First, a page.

16. Requirements and User Needs Test • Systems requirements specify the main systems’ functions to support organizational and users’ information needs • User needs test: • Even based on only pen-paper or mockup tests, users can provide a good estimate on whether they will accept the system once it is developed. • A well validated instrument for survey based on TAM WUD, Oulu

  17. Context Analysis • Provide ideas for • Metaphors • Styles for communications • Responsibility distribution between users and system WUD, Oulu

  18. User Analysis • Demographics • Gender, age, education, occupation, cultural background, special needs, computer training and knowledge, experience with similar systems/products • Traits and intelligence • Cognitive style, affectivity, skill sets or capability • Job or task related factors • Job characteristics, knowledge of application domain and job familiarity, frequency of computer use for the job, and usage constraints WUD, Oulu

  19. Task Analysis (more at INFWEST) • Task analysis is concerned with understanding what people do to achieve their (organizational) goals. • Patterns of information processing that users currently use to perform work • Information needs and representations • Patterns of exceptions • In the HCI context, a task analysis will determine what is done by computers, and what is done by humans. • In Interaction Analysis stage, task analysis is concerned with high level (or macro level) goals that are relevant to one’s work context or surroundings. Thus “Organizational Level Tasks (OLT).” • The results of task analysis can be eventually fed into (1) process design (as in SA&D), (2) interaction design (Tool-Level Task support). WUD, Oulu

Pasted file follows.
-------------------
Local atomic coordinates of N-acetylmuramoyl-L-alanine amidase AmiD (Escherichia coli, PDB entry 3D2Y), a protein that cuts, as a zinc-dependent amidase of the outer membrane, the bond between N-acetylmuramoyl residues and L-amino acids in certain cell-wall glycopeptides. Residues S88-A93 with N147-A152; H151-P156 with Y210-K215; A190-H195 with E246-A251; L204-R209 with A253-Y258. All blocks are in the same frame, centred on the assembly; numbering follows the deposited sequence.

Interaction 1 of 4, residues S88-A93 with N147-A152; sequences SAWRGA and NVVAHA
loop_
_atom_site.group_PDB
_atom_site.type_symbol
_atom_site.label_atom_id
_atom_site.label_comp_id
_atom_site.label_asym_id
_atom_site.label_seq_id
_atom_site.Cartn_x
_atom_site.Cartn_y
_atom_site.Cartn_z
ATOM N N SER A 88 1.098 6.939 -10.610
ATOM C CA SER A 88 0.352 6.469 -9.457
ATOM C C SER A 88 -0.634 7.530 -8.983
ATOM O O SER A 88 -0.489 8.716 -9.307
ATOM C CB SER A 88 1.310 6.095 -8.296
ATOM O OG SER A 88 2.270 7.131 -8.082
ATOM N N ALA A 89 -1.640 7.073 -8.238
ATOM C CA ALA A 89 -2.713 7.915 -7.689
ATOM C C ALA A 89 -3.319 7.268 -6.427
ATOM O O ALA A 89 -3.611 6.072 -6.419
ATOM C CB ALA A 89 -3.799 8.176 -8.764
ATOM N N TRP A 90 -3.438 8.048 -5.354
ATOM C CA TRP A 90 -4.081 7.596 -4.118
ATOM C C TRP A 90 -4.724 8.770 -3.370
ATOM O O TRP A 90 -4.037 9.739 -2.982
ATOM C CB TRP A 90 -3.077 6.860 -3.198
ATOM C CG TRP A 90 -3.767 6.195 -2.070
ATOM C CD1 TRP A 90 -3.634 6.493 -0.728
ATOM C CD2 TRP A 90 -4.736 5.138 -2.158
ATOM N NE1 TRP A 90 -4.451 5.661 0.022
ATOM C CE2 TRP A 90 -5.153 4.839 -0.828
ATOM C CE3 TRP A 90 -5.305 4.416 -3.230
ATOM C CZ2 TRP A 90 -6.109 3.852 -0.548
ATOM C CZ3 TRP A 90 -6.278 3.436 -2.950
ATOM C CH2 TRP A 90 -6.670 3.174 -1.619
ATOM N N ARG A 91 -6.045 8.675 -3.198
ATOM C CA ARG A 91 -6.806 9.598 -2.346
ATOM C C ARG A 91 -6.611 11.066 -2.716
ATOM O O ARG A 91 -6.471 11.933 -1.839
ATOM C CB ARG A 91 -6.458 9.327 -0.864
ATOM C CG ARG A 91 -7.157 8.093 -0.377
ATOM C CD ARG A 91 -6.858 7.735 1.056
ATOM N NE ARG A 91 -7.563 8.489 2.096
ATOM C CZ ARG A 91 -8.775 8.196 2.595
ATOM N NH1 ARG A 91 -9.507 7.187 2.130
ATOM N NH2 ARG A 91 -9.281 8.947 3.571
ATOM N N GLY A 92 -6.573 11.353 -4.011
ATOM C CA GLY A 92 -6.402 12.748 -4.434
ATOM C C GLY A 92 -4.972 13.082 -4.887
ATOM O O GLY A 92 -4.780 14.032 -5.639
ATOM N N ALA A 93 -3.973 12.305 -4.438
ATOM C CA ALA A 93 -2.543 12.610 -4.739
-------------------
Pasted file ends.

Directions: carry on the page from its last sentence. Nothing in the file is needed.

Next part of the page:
20. Evaluation Metrics • Specify the expected concerns of HCI for the system • Guide the rest part of the HCI development process • Provide benchmarks for the formative or/and summative evaluations • Correspond to the four types of HCI concerns: usefulness, physical, cognitive, and affective WUD, Oulu

  21. Multi-Type Concerns of HCI • Physical – fits physical strengths and limitations and does not cause harm to our health • Cognitive – fits our cognitive strengths and limitations and functions as the cognitive extension of our brain • Affective – satisfies our aesthetic and affective needs and is attractive for its own sake • Usefulness – provides rewarding consequences if use the system WUD, Oulu

  22. HCI Evaluation Measures WUD, Oulu

  23. Alternatives Generation & Selection • A particular approach to developing an IS • Selecting the best alternatives : • Step 1: generate 3 alternatives based on the rank of the importance of systems requirements and the severeness of the constraints • Step 2: select the one that is mostly likely to result in the desired IS with given constraints. WUD, Oulu

  24. Rank of the Requirements & HCI Goals • Mandatory: Must have • Essential: Important • Desired: Could live without • High, middle, low range on • System functionalities/requirements • User interaction expectations/HCI goals WUD, Oulu